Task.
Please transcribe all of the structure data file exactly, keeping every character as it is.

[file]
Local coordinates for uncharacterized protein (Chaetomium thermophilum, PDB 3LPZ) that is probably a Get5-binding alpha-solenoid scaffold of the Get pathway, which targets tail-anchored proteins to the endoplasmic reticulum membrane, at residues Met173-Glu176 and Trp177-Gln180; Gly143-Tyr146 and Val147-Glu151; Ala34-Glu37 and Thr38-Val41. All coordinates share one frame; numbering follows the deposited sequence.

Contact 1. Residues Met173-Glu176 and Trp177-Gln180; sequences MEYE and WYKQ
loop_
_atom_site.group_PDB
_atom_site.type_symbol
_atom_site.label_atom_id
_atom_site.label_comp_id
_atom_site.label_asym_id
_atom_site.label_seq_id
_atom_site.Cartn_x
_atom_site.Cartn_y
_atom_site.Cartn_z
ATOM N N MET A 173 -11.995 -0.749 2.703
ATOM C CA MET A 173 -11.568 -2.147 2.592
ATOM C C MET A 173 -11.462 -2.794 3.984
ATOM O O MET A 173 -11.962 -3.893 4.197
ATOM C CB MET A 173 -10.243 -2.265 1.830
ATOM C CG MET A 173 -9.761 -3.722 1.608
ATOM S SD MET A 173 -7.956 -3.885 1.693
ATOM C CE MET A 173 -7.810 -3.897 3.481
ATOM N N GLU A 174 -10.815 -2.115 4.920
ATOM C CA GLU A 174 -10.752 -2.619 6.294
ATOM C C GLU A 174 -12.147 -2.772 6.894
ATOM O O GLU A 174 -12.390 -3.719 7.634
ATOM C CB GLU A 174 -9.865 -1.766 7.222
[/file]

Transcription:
Local coordinates for uncharacterized protein (Chaetomium thermophilum, PDB 3LPZ) that is probably a Get5-binding alpha-solenoid scaffold of the Get pathway, which targets tail-anchored proteins to the endoplasmic reticulum membrane, at residues Met173-Glu176 and Trp177-Gln180; Gly143-Tyr146 and Val147-Glu151; Ala34-Glu37 and Thr38-Val41. All coordinates share one frame; numbering follows the deposited sequence.

Contact 1. Residues Met173-Glu176 and Trp177-Gln180; sequences MEYE and WYKQ
loop_
_atom_site.group_PDB
_atom_site.type_symbol
_atom_site.label_atom_id
_atom_site.label_comp_id
_atom_site.label_asym_id
_atom_site.label_seq_id
_atom_site.Cartn_x
_atom_site.Cartn_y
_atom_site.Cartn_z
ATOM N N MET A 173 -11.995 -0.749 2.703
ATOM C CA MET A 173 -11.568 -2.147 2.592
ATOM C C MET A 173 -11.462 -2.794 3.984
ATOM O O MET A 173 -11.962 -3.893 4.197
ATOM C CB MET A 173 -10.243 -2.265 1.830
ATOM C CG MET A 173 -9.761 -3.722 1.608
ATOM S SD MET A 173 -7.956 -3.885 1.693
ATOM C CE MET A 173 -7.810 -3.897 3.481
ATOM N N GLU A 174 -10.815 -2.115 4.920
ATOM C CA GLU A 174 -10.752 -2.619 6.294
ATOM C C GLU A 174 -12.147 -2.772 6.894
ATOM O O GLU A 174 -12.390 -3.719 7.634
ATOM C CB GLU A 174 -9.865 -1.766 7.222